I do not watch enough professional basketball to figure out the status of Lebron James. I do know ESPN rated him as one of the most successful and influential basketball players of all time. He not only knows how to shoot hoops, but he knows how to use his head. For instance, his house was spray-painted with racist graffiti. At the news conference about the incident, James said that when he learned of the slur, he thought about the mother of Emmett Till. After her 14-year-old son was lynched in 1955, she insisted there be an open coffin so people could see for themselves the brutality of the murder. He said, “No matter how much money you have, no matter how famous you are, no matter how many people admire you, being black in America is — it’s tough,” says James. “And we got a long way to go for us as a society and for us as African-Americans until we feel equal in America.” He also once wore a shirt saying, “I Can’t Breathe” instead of his Cleveland Cavaliers jersey in the team’s Dec. 8, 2014 game against the Brooklyn Nets. The protest T-shirt invoked the last words of Eric Garner in Staten Island, New York who died as a police officer put him in a chokehold.
So what is the big deal here anyway? Who cares if the system is fair as long as the “bad guys” are punished?
The “big deal” is that there is a “growing consensus to make reforms to the juvenile and criminal justice systems to ensure that criminal laws are enforced more fairly and efficiently. Unwarranted disparities and unduly harsh sentences undermine trust in the rule of law and offend the basic principles of fairness and justice. In an era of limited resources and diverse threats, there is a public safety imperative to devote the resources of the criminal justice system to the practices that are most successful at deterring crime and protecting the public.” President Obama fact sheet.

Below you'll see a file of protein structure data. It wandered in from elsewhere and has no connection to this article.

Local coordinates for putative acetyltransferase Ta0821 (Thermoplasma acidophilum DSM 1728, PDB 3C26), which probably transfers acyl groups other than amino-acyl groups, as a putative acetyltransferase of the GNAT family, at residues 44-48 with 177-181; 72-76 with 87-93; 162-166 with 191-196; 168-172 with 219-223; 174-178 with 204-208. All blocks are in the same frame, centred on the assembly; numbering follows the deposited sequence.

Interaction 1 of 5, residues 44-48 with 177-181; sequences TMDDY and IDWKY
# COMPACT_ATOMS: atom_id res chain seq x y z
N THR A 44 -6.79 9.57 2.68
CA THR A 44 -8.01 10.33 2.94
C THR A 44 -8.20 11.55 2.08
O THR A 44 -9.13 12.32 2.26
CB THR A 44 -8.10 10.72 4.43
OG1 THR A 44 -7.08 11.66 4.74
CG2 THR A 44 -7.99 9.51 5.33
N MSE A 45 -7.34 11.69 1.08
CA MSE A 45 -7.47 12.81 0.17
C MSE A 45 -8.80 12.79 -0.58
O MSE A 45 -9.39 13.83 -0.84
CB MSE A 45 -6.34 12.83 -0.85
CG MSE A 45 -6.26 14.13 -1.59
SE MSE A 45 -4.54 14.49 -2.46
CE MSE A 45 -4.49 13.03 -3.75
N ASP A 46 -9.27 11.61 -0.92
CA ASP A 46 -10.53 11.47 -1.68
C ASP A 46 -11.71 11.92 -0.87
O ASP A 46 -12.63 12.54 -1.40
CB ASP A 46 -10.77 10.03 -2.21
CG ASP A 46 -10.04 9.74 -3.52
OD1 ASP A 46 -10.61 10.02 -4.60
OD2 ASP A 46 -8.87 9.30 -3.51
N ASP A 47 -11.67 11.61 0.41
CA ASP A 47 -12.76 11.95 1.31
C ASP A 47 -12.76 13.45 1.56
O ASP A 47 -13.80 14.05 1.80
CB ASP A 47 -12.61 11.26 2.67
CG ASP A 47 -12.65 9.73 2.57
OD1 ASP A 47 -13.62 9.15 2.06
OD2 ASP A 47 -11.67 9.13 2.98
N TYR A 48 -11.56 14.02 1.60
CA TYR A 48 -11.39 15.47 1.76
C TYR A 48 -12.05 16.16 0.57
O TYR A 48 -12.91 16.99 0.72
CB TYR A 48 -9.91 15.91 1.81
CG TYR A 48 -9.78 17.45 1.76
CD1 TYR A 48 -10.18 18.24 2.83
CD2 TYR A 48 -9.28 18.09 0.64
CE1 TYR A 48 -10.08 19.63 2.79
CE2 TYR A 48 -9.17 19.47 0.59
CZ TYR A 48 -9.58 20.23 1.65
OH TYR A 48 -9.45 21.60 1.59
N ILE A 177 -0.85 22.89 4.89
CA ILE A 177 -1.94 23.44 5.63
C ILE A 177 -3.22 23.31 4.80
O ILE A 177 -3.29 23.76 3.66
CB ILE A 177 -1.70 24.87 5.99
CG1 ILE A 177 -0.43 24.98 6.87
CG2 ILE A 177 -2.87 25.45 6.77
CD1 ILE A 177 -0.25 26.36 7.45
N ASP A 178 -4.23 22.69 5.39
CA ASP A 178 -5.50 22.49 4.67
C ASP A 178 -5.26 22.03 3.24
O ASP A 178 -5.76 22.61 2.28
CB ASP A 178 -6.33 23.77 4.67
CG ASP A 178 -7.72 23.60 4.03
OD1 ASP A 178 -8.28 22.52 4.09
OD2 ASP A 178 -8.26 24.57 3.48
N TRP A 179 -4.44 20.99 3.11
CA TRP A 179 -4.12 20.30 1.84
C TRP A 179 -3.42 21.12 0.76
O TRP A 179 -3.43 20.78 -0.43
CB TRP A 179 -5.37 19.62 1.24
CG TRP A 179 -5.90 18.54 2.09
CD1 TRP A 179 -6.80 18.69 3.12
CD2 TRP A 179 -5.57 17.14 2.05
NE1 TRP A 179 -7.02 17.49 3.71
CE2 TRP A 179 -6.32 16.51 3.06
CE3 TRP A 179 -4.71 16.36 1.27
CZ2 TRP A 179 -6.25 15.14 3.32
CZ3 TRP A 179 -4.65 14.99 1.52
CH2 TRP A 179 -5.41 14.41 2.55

Before you just blow off this statement as political rhetoric, take a look at the Chicago Gun Project (CGP). See Andrew V. Papachristos, Tracey L. Meares & Jeffrey Fagan, Attention Felons: Evaluating Project Safe Neighborhoods in Chicago, 4 J. EMPIRICAL LEGAL STUD. 223, 224 (2007). The CGP examined how offenders’ perceptions of the law and social networks influence their understanding of legal authority and subsequent law-violating behavior. The findings suggest that while criminals as a whole have negative opinions of the law and legal authority, these offenders are more likely to obey the law when they believe in (a) the substance of the law, and (b) the legitimacy of legal actors, especially the police.
This means that deterrence-based law enforcement policies like creating fear based on police presence does not work. Many policies of the criminal system are based on increasing the threat and actual use of formal sanctions, such as police saturation patrols, judges being tough on crime, three-strikes laws, mandatory minimum sentencing guidelines, and increased penalties for certain types of crimes. In other words, fear based forced compliance with the law does not create compliance with the law. See, Tom R. Tyler, Why People Obey the Law (Princeton University Press 2006) (people obey the law if they believe it’s legitimate, not because they fear punishment). Tyler suggests that lawmakers and law enforcers would do much better to make legal systems worthy of respect than to try to instill fear of punishment. He finds that people obey law primarily because they believe in respecting legitimate authority.
It is a sad comment on society that it takes a basketball player to teach proper law enforcement policies